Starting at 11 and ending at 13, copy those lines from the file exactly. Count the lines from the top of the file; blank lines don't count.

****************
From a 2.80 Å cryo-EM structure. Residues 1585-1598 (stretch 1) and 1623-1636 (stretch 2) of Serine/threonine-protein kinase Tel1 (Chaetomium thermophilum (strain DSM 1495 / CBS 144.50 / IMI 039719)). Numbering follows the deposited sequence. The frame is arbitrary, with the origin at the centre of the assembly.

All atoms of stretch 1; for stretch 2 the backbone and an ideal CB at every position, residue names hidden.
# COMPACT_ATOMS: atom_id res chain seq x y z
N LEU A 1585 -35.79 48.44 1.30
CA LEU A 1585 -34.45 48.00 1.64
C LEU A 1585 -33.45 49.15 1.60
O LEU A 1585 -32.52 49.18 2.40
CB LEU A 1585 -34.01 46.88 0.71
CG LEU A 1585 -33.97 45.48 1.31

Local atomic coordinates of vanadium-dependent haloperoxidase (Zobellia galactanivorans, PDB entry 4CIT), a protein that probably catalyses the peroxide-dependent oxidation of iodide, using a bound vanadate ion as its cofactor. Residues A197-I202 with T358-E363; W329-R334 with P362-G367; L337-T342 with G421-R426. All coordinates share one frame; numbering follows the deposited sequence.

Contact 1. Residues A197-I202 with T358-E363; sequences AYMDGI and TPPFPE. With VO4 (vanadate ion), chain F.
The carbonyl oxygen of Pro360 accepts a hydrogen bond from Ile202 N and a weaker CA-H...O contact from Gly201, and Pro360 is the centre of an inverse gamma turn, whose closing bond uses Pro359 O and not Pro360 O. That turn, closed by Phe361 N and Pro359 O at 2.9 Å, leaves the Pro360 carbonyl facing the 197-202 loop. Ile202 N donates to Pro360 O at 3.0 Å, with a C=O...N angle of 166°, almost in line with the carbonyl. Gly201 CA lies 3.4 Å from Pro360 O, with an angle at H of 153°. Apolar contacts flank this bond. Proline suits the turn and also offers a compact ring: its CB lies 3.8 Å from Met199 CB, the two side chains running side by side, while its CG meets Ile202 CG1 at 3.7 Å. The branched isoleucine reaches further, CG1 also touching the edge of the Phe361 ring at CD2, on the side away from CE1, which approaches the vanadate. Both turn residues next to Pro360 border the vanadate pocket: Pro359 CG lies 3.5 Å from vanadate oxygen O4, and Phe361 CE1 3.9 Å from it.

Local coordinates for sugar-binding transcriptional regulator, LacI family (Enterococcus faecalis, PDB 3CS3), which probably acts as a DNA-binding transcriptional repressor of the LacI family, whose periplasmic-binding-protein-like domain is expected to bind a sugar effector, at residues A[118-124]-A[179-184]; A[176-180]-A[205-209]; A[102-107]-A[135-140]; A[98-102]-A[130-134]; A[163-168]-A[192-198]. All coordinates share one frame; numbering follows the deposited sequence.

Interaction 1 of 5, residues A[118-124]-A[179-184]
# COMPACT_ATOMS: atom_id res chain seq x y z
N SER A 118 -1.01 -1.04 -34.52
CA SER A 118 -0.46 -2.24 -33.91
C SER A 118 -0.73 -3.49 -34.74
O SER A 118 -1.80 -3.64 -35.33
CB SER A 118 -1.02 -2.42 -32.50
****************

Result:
Contact 1. Residues A197-I202 with T358-E363; sequences AYMDGI and TPPFPE. With VO4 (vanadate ion), chain F.
The carbonyl oxygen of Pro360 accepts a hydrogen bond from Ile202 N and a weaker CA-H...O contact from Gly201, and Pro360 is the centre of an inverse gamma turn, whose closing bond uses Pro359 O and not Pro360 O. That turn, closed by Phe361 N and Pro359 O at 2.9 Å, leaves the Pro360 carbonyl facing the 197-202 loop. Ile202 N donates to Pro360 O at 3.0 Å, with a C=O...N angle of 166°, almost in line with the carbonyl. Gly201 CA lies 3.4 Å from Pro360 O, with an angle at H of 153°. Apolar contacts flank this bond. Proline suits the turn and also offers a compact ring: its CB lies 3.8 Å from Met199 CB, the two side chains running side by side, while its CG meets Ile202 CG1 at 3.7 Å. The branched isoleucine reaches further, CG1 also touching the edge of the Phe361 ring at CD2, on the side away from CE1, which approaches the vanadate. Both turn residues next to Pro360 border the vanadate pocket: Pro359 CG lies 3.5 Å from vanadate oxygen O4, and Phe361 CE1 3.9 Å from it.

Local coordinates for sugar-binding transcriptional regulator, LacI family (Enterococcus faecalis, PDB 3CS3), which probably acts as a DNA-binding transcriptional repressor of the LacI family, whose periplasmic-binding-protein-like domain is expected to bind a sugar effector, at residues A[118-124]-A[179-184]; A[176-180]-A[205-209]; A[102-107]-A[135-140]; A[98-102]-A[130-134]; A[163-168]-A[192-198]. All coordinates share one frame; numbering follows the deposited sequence.